Sen. John McCain today laid out his domestic agenda in a speech before the Oklahoma State legislature.
The speech is noteworthy for two topics not mentioned by the Senator. First, he makes no promises about additional restrictions on campaign finance. Of course, he also does not promise any liberalizing reforms of government oversight of campaign spending, reforms that might appeal to Republican primary voters.
Senator McCain also omits any concrete proposals about cutting back the federal government. To be sure, he promises a government that is smaller and more efficient. He just does not say specifically what spending will be cut and which programs will be eliminated. He does promise to spend more on the federal workforce. That does not seem likely to lead to a smaller federal government.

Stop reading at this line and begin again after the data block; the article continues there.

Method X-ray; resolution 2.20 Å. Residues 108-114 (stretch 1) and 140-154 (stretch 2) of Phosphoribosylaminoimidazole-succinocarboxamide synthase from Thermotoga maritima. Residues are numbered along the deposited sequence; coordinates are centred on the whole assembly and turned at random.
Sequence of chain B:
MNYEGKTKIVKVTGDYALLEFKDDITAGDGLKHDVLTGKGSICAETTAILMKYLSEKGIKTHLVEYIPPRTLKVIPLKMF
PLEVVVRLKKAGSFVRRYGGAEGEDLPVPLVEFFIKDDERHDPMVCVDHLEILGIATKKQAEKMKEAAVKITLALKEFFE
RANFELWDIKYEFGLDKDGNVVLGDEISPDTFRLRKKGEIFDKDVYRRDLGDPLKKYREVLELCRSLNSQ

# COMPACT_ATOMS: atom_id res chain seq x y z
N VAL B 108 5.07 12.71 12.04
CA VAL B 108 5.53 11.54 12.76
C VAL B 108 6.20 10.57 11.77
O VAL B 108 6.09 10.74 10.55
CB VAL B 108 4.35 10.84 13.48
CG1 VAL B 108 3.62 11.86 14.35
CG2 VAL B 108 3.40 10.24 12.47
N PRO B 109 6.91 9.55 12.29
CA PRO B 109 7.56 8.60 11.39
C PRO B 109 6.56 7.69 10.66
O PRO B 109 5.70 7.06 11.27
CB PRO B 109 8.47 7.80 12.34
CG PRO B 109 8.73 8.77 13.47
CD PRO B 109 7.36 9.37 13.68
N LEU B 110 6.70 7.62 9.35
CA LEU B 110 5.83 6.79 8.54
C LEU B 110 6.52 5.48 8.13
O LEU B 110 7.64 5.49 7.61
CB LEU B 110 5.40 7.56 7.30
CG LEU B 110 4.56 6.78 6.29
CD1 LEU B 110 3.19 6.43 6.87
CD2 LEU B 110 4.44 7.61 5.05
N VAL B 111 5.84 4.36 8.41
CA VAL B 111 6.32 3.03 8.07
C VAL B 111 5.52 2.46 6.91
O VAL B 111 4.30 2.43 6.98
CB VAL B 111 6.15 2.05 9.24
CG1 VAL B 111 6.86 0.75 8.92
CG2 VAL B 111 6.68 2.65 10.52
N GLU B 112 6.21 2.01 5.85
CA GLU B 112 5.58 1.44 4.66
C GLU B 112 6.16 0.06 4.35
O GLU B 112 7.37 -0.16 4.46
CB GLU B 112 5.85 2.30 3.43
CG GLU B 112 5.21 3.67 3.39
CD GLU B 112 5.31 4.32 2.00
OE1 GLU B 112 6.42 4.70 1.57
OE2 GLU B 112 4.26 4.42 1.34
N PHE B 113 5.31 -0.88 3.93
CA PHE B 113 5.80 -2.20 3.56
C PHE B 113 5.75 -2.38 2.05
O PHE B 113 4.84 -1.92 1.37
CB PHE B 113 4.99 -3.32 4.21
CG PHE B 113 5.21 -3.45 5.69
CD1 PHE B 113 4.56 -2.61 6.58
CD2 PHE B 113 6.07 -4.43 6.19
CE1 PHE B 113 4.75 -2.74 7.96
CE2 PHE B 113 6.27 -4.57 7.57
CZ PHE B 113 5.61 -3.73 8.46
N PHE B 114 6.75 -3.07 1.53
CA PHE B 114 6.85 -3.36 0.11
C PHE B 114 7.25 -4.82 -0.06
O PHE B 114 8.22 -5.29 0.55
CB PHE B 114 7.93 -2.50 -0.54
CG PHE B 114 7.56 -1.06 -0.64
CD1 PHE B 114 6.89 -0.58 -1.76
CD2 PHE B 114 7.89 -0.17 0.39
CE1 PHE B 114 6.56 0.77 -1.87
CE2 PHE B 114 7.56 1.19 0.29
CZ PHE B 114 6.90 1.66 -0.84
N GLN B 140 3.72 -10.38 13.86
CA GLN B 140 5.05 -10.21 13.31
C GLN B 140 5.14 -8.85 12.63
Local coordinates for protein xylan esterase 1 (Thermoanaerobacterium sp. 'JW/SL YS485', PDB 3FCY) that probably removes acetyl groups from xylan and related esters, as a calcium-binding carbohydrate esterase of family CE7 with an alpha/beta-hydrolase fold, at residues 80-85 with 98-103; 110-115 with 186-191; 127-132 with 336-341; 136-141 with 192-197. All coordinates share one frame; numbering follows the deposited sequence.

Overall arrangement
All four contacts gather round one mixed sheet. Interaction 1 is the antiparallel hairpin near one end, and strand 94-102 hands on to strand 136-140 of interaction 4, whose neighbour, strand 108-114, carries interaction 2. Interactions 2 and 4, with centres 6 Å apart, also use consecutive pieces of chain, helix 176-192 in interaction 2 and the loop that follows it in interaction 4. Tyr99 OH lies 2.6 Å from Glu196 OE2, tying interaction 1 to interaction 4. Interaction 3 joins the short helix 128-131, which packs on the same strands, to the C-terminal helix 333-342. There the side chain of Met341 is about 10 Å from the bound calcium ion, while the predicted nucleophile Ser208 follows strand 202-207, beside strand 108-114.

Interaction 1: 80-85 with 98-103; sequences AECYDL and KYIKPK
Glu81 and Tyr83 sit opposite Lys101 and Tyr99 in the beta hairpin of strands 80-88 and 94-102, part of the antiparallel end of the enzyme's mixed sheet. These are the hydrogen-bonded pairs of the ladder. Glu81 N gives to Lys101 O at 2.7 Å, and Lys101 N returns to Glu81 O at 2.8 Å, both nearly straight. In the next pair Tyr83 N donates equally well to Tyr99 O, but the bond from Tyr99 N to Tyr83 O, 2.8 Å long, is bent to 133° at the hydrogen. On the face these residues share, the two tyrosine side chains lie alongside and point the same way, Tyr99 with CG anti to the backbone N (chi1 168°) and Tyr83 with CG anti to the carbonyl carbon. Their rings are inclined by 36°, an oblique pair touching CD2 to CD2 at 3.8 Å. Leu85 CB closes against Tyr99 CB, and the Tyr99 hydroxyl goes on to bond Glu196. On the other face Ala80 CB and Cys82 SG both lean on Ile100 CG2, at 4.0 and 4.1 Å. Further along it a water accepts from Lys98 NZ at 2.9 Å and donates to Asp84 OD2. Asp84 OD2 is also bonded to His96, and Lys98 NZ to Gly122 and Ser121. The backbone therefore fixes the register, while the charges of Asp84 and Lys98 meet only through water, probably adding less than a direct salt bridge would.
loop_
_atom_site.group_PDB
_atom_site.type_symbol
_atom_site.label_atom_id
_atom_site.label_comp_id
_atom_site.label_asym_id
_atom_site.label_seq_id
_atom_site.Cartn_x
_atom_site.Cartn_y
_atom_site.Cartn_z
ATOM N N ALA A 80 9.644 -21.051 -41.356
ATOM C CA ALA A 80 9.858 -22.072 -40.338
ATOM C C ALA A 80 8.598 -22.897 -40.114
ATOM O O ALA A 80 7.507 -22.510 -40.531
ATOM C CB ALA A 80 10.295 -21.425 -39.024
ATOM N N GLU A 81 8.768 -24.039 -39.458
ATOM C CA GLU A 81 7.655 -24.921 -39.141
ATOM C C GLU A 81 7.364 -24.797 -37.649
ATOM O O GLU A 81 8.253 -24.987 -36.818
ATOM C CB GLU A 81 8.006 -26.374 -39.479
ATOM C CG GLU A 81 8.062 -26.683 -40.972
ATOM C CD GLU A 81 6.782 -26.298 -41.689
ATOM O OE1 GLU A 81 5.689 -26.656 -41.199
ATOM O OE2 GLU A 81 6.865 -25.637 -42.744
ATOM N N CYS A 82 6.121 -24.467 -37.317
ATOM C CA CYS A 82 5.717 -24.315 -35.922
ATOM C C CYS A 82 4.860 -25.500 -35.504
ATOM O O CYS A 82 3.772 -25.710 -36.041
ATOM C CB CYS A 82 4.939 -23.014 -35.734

McCain praises business and suggests the federal government can become more like successful firms. He does not mention, however, how the burden of taxation might be eased on individuals and the businesses they create and manage.
“Reform” appears to be the theme of Sen. McCain’s domestic agenda. This brings to mind his hero, Teddy Roosevelt, hardly a exemplar of limited constitutional government. Perhaps we should be thankful that Sen. McCain has forsaken for now “reforms” like McCain-Feingold.
But it is hard to avoid the conclusion that McCain has given up on the idea of cutting back government in favor of individual liberty. He wants instead a government run by people animated by “higher aspirations” and “dedication to the national interest.” In other words, Sen. McCain is a big government conservative without qualifications.